“I always loved this song because I had no real idea what was going on in it. There’s something quite sinister there, “Getting married in this little courtyard, down by the river where no one goes” and all that.
“I play a lot of blues and slide guitar with the Ronnie Greer Band and I was thinking we could try this song. Although in the end we decided it wasn’t suitable, I found a way of playing those chords with different notes on the bass that was just slightly different from from usual.
“Like a lot of these songs, I just played it and played it around the house. Every time I picked up the guitar, I was playing Kathleen. And then a voice in your head goes, ‘well, that has to go on the next collection’. So I just literally put microphones up and recorded it and put them in a folder.
“After about six months of that, before you know it, you’ve almost got an album.”
Sadly, by the time Ghost Notes Vol 2 was released, his cover of Fleetwood Mac’s Over and Over had become a posthumous tribute to Christine McVie, who passed away in November 2022.
“That was one of the first songs I recorded for the album, maybe six or seven months before Christine died,” explains Toner, who has recently been scratching his country music itch with a new trio, The Boondocks.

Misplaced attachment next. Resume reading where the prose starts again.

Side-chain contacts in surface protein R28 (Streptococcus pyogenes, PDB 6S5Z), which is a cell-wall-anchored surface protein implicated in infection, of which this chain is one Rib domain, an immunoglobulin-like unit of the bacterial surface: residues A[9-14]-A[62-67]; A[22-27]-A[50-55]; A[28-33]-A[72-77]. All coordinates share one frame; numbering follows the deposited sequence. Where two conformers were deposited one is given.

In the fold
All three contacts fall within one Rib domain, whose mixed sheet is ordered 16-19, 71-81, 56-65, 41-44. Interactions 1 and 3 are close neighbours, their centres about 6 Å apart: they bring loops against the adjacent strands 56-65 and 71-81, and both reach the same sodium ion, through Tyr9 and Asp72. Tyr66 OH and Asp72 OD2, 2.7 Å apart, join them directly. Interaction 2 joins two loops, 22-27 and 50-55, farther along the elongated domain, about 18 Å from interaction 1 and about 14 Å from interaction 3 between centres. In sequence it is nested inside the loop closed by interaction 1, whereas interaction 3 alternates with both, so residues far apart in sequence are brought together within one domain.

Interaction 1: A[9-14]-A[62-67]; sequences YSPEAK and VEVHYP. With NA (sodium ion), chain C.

“The version that’s on Tusk has always been one of my favourite Fleetwood Mac songs. There’s something very stately about it, it’s beautifully paced and the chords are really, really nice.
“I always liked the simplicity of it, but I decided to embellish it slightly, so it’s one of the only songs on the album that has bass on it, and a bit of piano and electric guitar as well.”
One of the stand-outs on the record is Toner’s hushed yet rousing version of the American traditional tune Shenandoah, replete with pedal steel and spine tingling vocal harmonies.
“That one has such a classic melody, and it’s got a beautiful chord sequence,” he enthuses.
“It’s so old, but it doesn’t feel old – there’s something quite modern about the way the chords move.
I played it as an instrumental around the house for days, but it was actually my wife, Andrea, who said “that’s really nice, you should sing it”
“I was a wee bit trepidatious about doing the vocal harmonies, but I think they really add something.”
He’s not wrong – feel free to add your own when Toner takes to the stage at the Portico of Ards in Portaferry on Friday night to perform selections from host Ghost Notes and his extensive repertoire of originals.
Anthony Toner, Friday February 2, Portico of Ards, Portaferry, 8pm. See anthonytoner.net for tickets, details of other upcoming live shows, and to purchase Ghost Notes Vol 2 directly.
Track by track: Ghost Notes Vol 2
1. Kathleen (Catholicism Made Easier) - Randy Newman
It’s from one of my favourite albums of his called Little Criminals. It’s the one that has Short People and Jolly Coppers on Parade on it. I always loved this song because I had no real idea what was going on in it. There’s something quite sinister there, “Getting married in this little courtyard, down by the river where no one goes” and all that.
I play a lot of blues and slide guitar with the Ronnie Greer Band and I was thinking we could try this song. Although Ronnie liked it, in the end we decided it wasn’t suitable.